Forty-eight hours after Nigeria was hit by violent demonstrations by Rivers State government workers, university students from the length and breadth of the south-eastern region of the country poured into the streets of Port Harcourt, Nigeria's biggest oil city.
Students with clenched fists chanted slogans attacking the military regime, demanding fairer distribution of the region's oil wealth and commemorating executed human rights activist Ken Saro-Wiwa, were joined by hundreds of school children and unemployed youths. They were applauded by market women and workers as they marched peacefully in the pouring rain.
Despite fears that the demonstration would be violently dispersed by armed soldiers but instead the local authorities allowed the protests to go on so as to avoid the worsening of an already-tense atmosphere.
After marching for about three hours along Port Harcourt's main streets, the protesters headed towards the official seat of the state's military administrator, Group Captain Sam Ewang, who ordered his security agents to open the gates to allow the students in. His aide-de-camp approached the shouting protesters and called on a deputation, including leader David Akpan, to speak with Group Captain Ewang.
The students argued that the oil-producing communities, which are responsible for more than 80 per cent of Nigeria's external revenue, have not been adequately compensated. They are also angry at the appointment of Bukar Ali as the sole administrator of the development commission of oil-rich and mineral areas.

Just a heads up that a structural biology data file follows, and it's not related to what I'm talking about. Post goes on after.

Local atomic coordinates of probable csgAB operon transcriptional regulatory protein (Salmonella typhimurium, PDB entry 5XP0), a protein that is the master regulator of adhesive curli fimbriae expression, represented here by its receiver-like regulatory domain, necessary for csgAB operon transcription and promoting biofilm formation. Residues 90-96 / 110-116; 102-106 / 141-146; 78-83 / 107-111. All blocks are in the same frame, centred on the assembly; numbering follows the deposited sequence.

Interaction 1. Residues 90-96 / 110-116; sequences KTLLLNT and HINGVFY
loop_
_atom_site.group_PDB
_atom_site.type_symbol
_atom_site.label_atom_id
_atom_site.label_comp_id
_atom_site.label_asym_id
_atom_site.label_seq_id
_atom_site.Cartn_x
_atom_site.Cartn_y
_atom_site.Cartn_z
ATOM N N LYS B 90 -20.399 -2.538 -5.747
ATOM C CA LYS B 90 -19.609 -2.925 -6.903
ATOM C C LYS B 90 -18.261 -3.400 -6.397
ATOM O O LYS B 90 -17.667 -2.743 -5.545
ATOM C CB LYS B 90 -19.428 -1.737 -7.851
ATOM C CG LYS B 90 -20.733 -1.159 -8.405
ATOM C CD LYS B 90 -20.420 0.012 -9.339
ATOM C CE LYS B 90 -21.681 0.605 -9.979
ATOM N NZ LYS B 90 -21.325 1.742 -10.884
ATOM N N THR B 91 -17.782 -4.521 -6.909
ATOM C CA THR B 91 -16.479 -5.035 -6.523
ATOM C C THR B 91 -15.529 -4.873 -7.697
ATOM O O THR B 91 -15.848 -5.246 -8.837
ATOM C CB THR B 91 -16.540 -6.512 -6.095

His predecessor, Emmanuel Opia, was recently sacked after the discovery of apparent misappropriation of funds worth more than $200,000.
His removal was welcomed as a step in the right direction, but the students demanded further reforms. "What we cannot accept is the appointment of Bukar Ali," Mr Akpan said. "He is not from our oil-producing communities. We have very competent sons and daughters who can properly manage the commission.
"Imposing Bukar Ali is simply more evidence of internal colonisation and internal slavery. We will not accept this situation."
The students also complained at the refusal of compensation to victims of the fire that recently claimed 1,000 lives in the Delta State. "Even before the outcome of a government inquiry to establish the origin of the disaster, the victims have been pronounced guilty. We demand as a matter of urgency that these impoverished inhabitants should be adequately compensated," Mr Akpan said.
He quoted Tam David-West, a virology professor at the University of Ibadan and former oil minister, who has said: "All the country's four refineries have broken down. To repair them would cost the government $2 billion. Right now, the same government has spent $12 billion importing refined petroleum products."
The students demanded a dialogue between the government and armed youths who have seized oil rigs and pumping stations belonging to major European and North American oil companies.
The students also want compensation for the family of Ken Saro-Wiwa, hanged on November 10, 1995. "His body should be removed from a mass grave and handed over to his people for decent burial," Mr Akpan said.
In a brief response, the military administrator promised that the government would examine student demands and find a lasting solution to the problems they raised. He urged them not to resort to violence as a means of redressing their grievances.